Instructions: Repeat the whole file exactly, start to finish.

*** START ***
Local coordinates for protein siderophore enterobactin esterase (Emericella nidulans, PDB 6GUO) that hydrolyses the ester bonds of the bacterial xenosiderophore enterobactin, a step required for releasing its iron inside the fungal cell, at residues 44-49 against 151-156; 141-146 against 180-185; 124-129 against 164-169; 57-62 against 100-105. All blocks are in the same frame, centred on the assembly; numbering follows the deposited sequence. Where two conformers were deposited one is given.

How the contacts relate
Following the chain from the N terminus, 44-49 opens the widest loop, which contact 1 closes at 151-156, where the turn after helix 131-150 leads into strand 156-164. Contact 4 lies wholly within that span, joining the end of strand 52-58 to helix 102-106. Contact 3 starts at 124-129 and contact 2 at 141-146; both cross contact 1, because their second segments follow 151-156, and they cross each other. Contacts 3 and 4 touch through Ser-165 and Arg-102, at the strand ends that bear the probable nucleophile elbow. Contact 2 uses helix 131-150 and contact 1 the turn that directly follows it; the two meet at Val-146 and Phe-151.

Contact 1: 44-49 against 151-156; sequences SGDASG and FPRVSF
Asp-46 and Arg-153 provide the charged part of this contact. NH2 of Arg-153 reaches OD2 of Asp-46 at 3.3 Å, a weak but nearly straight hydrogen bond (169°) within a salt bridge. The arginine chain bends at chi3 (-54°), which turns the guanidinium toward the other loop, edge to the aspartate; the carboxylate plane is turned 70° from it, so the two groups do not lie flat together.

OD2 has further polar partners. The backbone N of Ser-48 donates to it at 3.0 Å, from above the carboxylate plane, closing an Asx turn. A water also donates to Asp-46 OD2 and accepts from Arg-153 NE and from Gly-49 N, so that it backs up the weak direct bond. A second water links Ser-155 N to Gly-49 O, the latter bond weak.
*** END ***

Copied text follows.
Local coordinates for protein siderophore enterobactin esterase (Emericella nidulans, PDB 6GUO) that hydrolyses the ester bonds of the bacterial xenosiderophore enterobactin, a step required for releasing its iron inside the fungal cell, at residues 44-49 against 151-156; 141-146 against 180-185; 124-129 against 164-169; 57-62 against 100-105. All blocks are in the same frame, centred on the assembly; numbering follows the deposited sequence. Where two conformers were deposited one is given.

How the contacts relate
Following the chain from the N terminus, 44-49 opens the widest loop, which contact 1 closes at 151-156, where the turn after helix 131-150 leads into strand 156-164. Contact 4 lies wholly within that span, joining the end of strand 52-58 to helix 102-106. Contact 3 starts at 124-129 and contact 2 at 141-146; both cross contact 1, because their second segments follow 151-156, and they cross each other. Contacts 3 and 4 touch through Ser-165 and Arg-102, at the strand ends that bear the probable nucleophile elbow. Contact 2 uses helix 131-150 and contact 1 the turn that directly follows it; the two meet at Val-146 and Phe-151.

Contact 1: 44-49 against 151-156; sequences SGDASG and FPRVSF
Asp-46 and Arg-153 provide the charged part of this contact. NH2 of Arg-153 reaches OD2 of Asp-46 at 3.3 Å, a weak but nearly straight hydrogen bond (169°) within a salt bridge. The arginine chain bends at chi3 (-54°), which turns the guanidinium toward the other loop, edge to the aspartate; the carboxylate plane is turned 70° from it, so the two groups do not lie flat together.

OD2 has further polar partners. The backbone N of Ser-48 donates to it at 3.0 Å, from above the carboxylate plane, closing an Asx turn. A water also donates to Asp-46 OD2 and accepts from Arg-153 NE and from Gly-49 N, so that it backs up the weak direct bond. A second water links Ser-155 N to Gly-49 O, the latter bond weak.